Earlier this summer, TIME senior correspondent Justin Worland traveled to the Mahoning Valley, an area of northeast Ohio once teeming with manufacturing and now better known for plant closings. There he met William “Doug” Franklin, who grew up in the Valley, where his father worked in a local steel mill and his mother at a local auto supplier. Franklin himself worked 25 years at the now shuttered local General Motors facility. Today he’s the mayor of the town of Warren, focused on turning the area into an epicenter of electric-vehicle manufacturing. Even though he knows it’s not certain where the new jobs will emerge and whether they’ll equal the jobs he and his parents had, he’s optimistic.
“We know how to take a punch and how to recover; that’s just in our DNA,” Franklin told Justin.
Resilience is a theme running throughout this issue, and throughout this year in which the punches just keep coming. As the Delta variant extends its march across the U.S., correspondent Jamie Ducharme writes on the growing reality that COVID-19 may well be with us in some form as a “forever virus.” Searing images of damage wrought by extreme heat, in a portfolio by photographer Adam Ferguson, reinforce the grim findings of this month’s U.N. climate report that the planetary crisis is no longer a threat but our current reality. National political correspondent Molly Ball’s powerful profile of officer Mike Fanone, who nearly died defending the Capitol on Jan. 6, underscores the challenges that continue to face democracy. “In the aftermath of a national tragedy, we are supposed to come together,” Molly writes. “But what happens if we can’t agree? What if we’re too busy arguing?”
The issue also includes a series of stories, in partnership with the World Economic Forum, focusing on people who are seizing this moment of transformation. Like Warren Mayor Franklin, London Mayor Sadiq Khan believes in his city’s capacity to pick itself up off the mat. Staff writer Ciara Nugent writes about his efforts to drive environmental and social justice in one of the world’s largest and busiest cities. “The history of London is Muhammad Ali, knocking people out,” Khan says.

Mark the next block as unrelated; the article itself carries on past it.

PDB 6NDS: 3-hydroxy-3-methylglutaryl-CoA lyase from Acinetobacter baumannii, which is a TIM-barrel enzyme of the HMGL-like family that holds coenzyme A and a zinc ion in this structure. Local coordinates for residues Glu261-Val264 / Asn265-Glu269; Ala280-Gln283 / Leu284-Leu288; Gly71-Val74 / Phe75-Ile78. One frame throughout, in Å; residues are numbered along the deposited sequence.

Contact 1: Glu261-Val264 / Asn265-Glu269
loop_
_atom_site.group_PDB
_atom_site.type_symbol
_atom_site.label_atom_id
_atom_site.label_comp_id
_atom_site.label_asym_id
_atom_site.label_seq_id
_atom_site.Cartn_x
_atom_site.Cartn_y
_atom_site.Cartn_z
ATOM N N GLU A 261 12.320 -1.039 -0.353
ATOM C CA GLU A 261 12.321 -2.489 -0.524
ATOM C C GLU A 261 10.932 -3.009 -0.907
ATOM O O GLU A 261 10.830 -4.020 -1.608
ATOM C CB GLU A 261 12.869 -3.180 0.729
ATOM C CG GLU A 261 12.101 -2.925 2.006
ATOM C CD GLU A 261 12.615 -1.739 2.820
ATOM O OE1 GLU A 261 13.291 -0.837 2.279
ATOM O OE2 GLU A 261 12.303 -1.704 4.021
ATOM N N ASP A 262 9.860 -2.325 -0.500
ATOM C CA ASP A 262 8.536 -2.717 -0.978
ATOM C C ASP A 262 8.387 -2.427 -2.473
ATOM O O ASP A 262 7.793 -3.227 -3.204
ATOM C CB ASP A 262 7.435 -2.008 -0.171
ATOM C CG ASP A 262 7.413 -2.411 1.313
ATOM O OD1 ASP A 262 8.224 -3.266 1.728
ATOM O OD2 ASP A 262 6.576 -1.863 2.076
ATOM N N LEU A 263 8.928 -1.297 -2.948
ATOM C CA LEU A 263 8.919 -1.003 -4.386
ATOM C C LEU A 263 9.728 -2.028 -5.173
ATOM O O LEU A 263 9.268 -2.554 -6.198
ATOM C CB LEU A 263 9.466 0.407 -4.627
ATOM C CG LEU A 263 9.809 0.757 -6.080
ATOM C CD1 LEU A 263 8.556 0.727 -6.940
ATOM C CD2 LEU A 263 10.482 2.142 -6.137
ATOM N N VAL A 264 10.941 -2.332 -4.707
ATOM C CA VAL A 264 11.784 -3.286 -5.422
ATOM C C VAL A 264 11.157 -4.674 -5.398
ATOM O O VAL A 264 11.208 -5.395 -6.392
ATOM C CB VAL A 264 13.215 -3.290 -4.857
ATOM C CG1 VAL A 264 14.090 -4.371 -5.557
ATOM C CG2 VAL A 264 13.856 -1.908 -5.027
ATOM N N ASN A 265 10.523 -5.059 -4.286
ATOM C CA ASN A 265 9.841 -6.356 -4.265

World Economic Forum chairman Klaus Schwab—80 years after TIME’s founder famously declared the “American Century”—writes that the long-anticipated “Asian Century” is gathering steam. The transformation has been largely driven by China, whose failures on human rights and democratic freedoms are undeniable, as is its success as an economic powerhouse. It has lifted hundreds of millions of its citizens out of poverty and is surging ahead in the adoption of Fourth Industrial Revolution technologies. But as Schwab points out, China and the rest of Asia face the same social, economic and environmental crises as everyone else—and overcoming them will require significant global cooperation.
How do we do that in this moment of crisis and division?
I find hope in a group called Inspiration4, the subject of a profile in this issue and a documentary series from TIME Studios, airing globally on Netflix beginning Sept. 6. The mission—which also aims to raise $200 million for St. Jude Children’s Research Hospital—will mark the first time an all-civilian, nongovernmental crew has taken to orbit, and is led by startup CEO and pilot Jared Isaacman, who bought all four seats aboard a SpaceX Dragon rocket.
“I could have just invited a bunch of my pilot buddies to go, and we would have had a great time and come back and had a bunch of cocktails,” Isaacman told TIME editor at large Jeffrey Kluger. “Instead, we wanted to bring in everyday people and energize everyone else around the idea of opening up spaceflight to more and more of us.”
We hope you join us and Inspiration4 for the mission.
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